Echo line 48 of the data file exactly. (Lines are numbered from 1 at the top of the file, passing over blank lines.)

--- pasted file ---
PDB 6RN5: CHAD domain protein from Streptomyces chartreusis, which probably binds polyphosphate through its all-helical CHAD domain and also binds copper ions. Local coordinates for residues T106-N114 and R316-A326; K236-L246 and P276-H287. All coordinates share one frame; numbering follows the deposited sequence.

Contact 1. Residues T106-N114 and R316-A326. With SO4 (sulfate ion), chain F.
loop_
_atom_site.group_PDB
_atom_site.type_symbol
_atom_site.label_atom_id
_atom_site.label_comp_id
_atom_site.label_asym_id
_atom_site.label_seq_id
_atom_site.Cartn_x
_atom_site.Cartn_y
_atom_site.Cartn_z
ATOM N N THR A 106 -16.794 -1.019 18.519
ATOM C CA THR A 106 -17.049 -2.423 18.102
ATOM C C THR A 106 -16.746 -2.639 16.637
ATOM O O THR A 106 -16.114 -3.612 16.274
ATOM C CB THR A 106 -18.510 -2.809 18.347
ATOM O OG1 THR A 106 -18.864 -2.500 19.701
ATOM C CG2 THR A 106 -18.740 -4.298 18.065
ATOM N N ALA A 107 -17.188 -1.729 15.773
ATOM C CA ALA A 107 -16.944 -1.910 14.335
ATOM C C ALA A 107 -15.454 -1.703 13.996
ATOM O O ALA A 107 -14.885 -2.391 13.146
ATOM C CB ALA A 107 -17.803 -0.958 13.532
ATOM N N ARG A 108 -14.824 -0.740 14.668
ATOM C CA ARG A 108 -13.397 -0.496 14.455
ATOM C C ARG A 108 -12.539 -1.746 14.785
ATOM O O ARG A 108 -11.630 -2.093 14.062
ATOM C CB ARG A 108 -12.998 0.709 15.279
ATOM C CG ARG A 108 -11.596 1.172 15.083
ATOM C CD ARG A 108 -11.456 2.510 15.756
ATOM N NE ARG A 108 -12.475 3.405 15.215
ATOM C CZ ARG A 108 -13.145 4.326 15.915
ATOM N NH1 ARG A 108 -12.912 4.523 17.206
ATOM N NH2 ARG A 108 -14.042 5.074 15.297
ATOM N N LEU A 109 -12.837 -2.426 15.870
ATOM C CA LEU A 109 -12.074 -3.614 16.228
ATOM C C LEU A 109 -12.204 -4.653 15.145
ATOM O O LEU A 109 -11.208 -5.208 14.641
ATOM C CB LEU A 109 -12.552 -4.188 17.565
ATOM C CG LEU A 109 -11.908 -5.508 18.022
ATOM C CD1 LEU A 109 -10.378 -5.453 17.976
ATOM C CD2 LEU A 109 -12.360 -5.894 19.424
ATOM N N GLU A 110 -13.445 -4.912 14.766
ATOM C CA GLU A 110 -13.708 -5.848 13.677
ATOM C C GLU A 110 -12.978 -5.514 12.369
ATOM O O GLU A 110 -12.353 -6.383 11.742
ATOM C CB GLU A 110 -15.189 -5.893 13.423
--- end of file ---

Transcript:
ATOM C CB GLU A 110 -15.189 -5.893 13.423